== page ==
By Jennifer Dyer
As I write this Rachel’s screams and protests echo down the halls of her therapy clinic. Why? She wants to go to the potty. But not just any bathroom. Not any of the five bathrooms available in the therapy clinic. Nope. She wants to go across the campus and use one in the school that is attached to the clinic. As to the reason, I’m not certain. It could bring back memories of a simpler time in her life. Or perhaps it has better acoustics because it is large and filled with storage containers. Maybe she just wants to use that one. Whatever the reason, I told her no and I am having to enforce it.
These sorts of tantrums are common in our family. Rachel—seven-years-old as I write this—is over 4’ tall and weighs 70 pounds. She is strong, agile, loud, opinionated, and stubborn. Long after most children would have given in, she continues to scream and protest. Worse, she cannot be bargained with or disciplined in the manner one might with other children. From what I have read and observed of strong-willed children, Rachel could rule as their dictator for life.
How does a parent manage and survive these sorts of tantrums? Sadly, I don’t always have the answers, but here are some things I have learned:
Let others help you. Today I had trouble physically with Rachel because I didn’t want to drop her iPad (used for communication). A therapist offered to help me, but I turned her down because I didn’t want to make her late to her next appointment. I did, however, ask her to find the therapist we were waiting for. I should have let her help me, though. I accepted help, though, when our therapist arrived and told me I could go. I went. Fast.
Pick your battles to the extent you can. Believe me this one is hard. Sometimes I need Rachel to do something, such as get into the car immediately, but I know I cannot manage it on my own. I either have to wait until I have help or find a way to get her into the car without causing a fit. When this has worked, it has involved me enticing her to chase me with a toy she wants, putting food into the car, or letting her have my iPhone once she steps into the car. This may sound like the wimp’s way out, but there have been days before school where Rachel and I have had thirty minute wrestling matches that could have been avoided if I had chosen a better method to get her out of the house.
Have a strategy in mind. If you are heading to the park or mall or somewhere else where you know a meltdown could occur, go armed with toys that soothe the child or possibly have another adult around who can help you. This does not always work, and I’ve done a lot of praying for help in the moment. Trust God to answer those prayers.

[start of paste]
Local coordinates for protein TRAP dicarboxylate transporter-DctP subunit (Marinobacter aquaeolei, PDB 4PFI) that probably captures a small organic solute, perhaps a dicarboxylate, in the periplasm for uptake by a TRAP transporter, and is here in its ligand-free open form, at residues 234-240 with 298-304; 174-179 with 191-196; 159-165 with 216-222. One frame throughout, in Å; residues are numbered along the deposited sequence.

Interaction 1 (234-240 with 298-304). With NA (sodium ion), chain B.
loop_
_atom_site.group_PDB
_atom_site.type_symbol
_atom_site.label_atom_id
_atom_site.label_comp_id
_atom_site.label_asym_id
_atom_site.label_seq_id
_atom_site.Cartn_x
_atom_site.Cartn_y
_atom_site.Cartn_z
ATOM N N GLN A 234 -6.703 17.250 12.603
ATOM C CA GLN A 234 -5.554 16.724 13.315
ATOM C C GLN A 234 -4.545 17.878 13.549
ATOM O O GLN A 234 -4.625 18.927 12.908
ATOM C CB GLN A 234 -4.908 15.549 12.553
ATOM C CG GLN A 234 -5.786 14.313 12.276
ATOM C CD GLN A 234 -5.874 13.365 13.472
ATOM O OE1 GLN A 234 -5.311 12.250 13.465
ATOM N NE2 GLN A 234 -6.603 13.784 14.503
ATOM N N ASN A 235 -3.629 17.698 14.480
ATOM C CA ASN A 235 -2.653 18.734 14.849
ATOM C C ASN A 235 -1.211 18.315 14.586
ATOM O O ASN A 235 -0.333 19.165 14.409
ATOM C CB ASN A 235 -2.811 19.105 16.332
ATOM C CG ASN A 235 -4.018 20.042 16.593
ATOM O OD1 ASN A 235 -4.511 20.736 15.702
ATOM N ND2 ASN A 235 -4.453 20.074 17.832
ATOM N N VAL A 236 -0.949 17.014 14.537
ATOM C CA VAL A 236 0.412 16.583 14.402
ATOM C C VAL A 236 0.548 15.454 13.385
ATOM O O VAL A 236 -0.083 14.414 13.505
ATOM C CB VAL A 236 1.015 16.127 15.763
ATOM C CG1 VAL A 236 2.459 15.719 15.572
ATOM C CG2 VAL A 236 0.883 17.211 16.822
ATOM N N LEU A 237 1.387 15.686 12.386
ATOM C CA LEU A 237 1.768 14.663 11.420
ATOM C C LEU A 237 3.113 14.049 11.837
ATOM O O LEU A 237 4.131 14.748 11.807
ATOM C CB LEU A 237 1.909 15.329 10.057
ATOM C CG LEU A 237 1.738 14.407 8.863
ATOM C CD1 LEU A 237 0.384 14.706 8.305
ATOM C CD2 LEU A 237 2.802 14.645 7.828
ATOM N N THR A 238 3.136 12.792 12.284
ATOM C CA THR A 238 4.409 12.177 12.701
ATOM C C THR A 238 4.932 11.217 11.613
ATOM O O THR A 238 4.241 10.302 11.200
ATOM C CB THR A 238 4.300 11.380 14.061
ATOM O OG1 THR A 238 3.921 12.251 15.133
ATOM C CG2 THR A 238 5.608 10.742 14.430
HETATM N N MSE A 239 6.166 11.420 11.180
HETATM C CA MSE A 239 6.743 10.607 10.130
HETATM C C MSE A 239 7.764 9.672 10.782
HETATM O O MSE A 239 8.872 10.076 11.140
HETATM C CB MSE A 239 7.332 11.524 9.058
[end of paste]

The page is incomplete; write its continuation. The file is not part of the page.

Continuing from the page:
Have a sense of humor. Okay this one is tough, really tough. Not everyone understands what autism entails. There are even people who cling to the idea that children with autism simply need some better discipline and they will be fine. My best advice about dealing with those people is don’t. You have enough stress in your life without letting others hurt you. Find something to laugh about once the situation is over. Life is much more fun when laughter is involved. I keep humorous books all over my house to help me keep my perspective in the tough times. I also have comedian apps on my phone in case I need a quick giggle. And I try to look for a bright side. (For example: Yes, I just fought a big battle with Rachel, but my biceps are quite toned…)
Be consistent. This is difficult for me. My ability to pick battles often depends on my energy level. Some days I can enforce rules that require a lot of energy on my part, but other days I lack energy and strength. Those are the days I take extra vitamins and supplements for energy and must pray for more strength. I am choosier about battles with Rachel, and I might not go on an outing if I lack other people to help.
Learn from your past. Allow your mistakes to be your greatest teacher. Listen to other parents and learn from them, as well.
Keep other parents with special needs children close. Support each other and learn from each other.
Be calm and honest in the midst of trials. I try not to get defensive toward others around me when Rachel is having a tantrum, and I am honest about Rachel’s autism. Most people accept this, but a few will not understand. Again, don’t let that get to you. Also, do your best to keep your voice even and your manner calm. Easy? No, but it helps. I believe children feed off the emotions of their parents.
Keep your perspective. Many days, such as today, I focus on the fact that all things are temporary. True, some trials seem to last forever, but as my mentor used to say, “This is but a blip on the screen of eternity.” So, when you face the various trials of raising a special needs child, take comfort. Heaven is a wonderful place!
The ultimate idea is to keep a support system around you. Pray continually. Don’t do this alone.
Hang in there, my friends!